We wasted little time and a few days later, I met the family at their house again and found Lauren, Georgina and their mom meeting me at the door and behind them in his house coat and swim trunks was their dad. We made our way down to their hot tub and where first Lauren, her mom and dad watched as I baptized Georgina who no sooner was she under the water, but was back up and helping her dad into the hot tub. Georgina sat beside her dad keeping him stable and comfortable as he we went through the standard baptism questions and then carefully helped me as we baptized her dad.

The water was warm and Richard enjoyed feeling buoyant so the three of us decided to stay in and spent the next hour in the hot tub while Lauren and her mom sat beside and I was able to just listen as they shared countless stories and memories about their family.

We don’t know how much longer Richard has, but do have certainty about where he will go when he does pass on.  Its days like that, that remind me that lives are transformed when we are bold enough to talk to people about Jesus and its moments like this that put the toughest days in perspective and make it all worth it.

GS -Twitter

How to Leave Well

Josh Griffin —  May 11, 2012 — 6 Comments

Leaving a church is a tough decision. You’ve already weighed, deliberated, and debated the decision for months (or perhaps very briefly and acted impulsively) and the transition plan is quickly coming together. You want to leave well…but how do you do that? It’s challenging even under the best circumstances. And even if you’re leaving under tension, there’s no reason to let students, volunteers, and friends get caught in the crossfire of an ugly departure. Here are a few ways we think you can leave well no matter the situation.

Announce it far and wide.
People need to hear it from you—so make sure when you go public you make the reach as far as possible. Not to add to the drama but to make sure that people hear it from an official channel instead of through the prayer chain, errr….grapevine. If you talk about it in church on Sunday, by Monday morning it should be on Facebook and the church Web site just so it stops confusion and slows down rumors.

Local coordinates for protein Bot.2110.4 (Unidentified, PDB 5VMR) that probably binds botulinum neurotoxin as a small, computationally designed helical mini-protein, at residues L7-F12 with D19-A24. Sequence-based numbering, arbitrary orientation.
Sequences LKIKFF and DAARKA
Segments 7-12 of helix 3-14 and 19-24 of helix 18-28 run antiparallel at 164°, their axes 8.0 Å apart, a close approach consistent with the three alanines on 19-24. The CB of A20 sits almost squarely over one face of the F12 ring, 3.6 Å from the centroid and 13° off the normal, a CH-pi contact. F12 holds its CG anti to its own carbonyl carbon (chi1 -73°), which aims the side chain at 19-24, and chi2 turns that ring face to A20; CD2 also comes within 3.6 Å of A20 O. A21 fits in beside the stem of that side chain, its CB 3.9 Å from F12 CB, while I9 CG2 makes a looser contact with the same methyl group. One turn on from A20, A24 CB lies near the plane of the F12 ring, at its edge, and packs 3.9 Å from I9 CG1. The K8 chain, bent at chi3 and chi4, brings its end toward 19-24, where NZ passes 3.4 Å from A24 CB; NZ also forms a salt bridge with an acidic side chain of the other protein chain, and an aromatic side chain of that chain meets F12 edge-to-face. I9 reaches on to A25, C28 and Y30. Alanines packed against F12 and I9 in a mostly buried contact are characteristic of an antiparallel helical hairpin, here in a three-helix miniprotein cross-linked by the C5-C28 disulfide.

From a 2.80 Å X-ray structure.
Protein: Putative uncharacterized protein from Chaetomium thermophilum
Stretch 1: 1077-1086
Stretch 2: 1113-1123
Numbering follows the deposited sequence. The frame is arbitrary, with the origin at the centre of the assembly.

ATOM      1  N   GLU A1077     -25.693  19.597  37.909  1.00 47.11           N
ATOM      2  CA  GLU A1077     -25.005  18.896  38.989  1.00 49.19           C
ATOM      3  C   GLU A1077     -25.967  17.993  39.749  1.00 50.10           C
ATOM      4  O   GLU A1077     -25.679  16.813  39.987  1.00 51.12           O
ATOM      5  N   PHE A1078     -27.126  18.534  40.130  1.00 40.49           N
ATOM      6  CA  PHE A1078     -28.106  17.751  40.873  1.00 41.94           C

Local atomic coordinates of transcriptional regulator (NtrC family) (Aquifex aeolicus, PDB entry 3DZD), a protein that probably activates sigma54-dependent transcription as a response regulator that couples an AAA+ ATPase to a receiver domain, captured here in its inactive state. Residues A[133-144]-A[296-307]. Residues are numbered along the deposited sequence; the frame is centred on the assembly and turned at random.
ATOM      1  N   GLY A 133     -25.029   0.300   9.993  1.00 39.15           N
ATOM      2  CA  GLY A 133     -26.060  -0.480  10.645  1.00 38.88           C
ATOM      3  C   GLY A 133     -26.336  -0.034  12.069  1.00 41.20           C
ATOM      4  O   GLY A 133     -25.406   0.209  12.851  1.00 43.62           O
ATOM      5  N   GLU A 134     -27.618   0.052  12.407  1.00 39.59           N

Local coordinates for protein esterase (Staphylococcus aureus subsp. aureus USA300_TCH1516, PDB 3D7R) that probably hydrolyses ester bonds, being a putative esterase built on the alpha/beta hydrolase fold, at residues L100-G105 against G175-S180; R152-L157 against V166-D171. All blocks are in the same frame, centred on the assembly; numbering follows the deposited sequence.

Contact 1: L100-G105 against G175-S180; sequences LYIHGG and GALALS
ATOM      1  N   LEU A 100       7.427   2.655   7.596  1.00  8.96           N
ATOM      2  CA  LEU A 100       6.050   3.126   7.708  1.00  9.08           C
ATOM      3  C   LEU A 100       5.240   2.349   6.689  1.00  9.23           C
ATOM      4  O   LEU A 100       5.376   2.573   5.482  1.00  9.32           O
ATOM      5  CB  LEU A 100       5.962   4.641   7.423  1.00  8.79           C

Keep the transition short but sweet.
Once you know, and your leadership knows, shorter is usually better. Although we love to romanticize the idea of the handoff and peaceful transition of power, an abbreviated timeline is usually the best route. Once you announce things you’ll be perceived as “halfway in” and a lame duck, so a graceful exit is preferred. By the way, has anybody ever actually seen a “lame duck”? Just wonderin’.

Maintain unity.
We aren’t suggesting you hide the truth, but we are begging you to protect the fragile unity of God’s church. Don’t dare to think your exit is a time to grandstand for change and call for resignations. Leave in the spirit of unity and you’ll never regret it. Not everybody deserves or needs to know the “whole story.”

Really leave.
You’ve made the transition plan public, quick, and abundantly clear—now stick to it! Resist the urge to babysit the students. Fight the arrogant belief that no one will care about them when you’re gone—God loves them far more than you do and will watch over his children. Besides, you always said you were working yourself out of a job, so here’s your chance to see how you did. Don’t meddle; it isn’t your place anymore. Resist the urge to ask friends and former students how the “new guy/girl” is doing. Don’t let yourself become critical of changes he or she begins to make in your absence.

Pray for the church.
The church will go on without you. In fact, it may even thrive once you’re gone. Oftentimes staff transition allows the leadership of the church to be more focused in their vision and retool any errant plans to accomplish that vision. And while it may hurt when something you built from the ground up gets unceremoniously axed, pray that God will further his Kingdom while your Empire crumbles. Besides, if you really leave like we suggested above you won’t know they changed things!

This post was written by Josh Griffin and Kurt Johnston and originally appeared as part of Simply Youth Ministry Today free newsletter. Subscribe to SYM Today right here.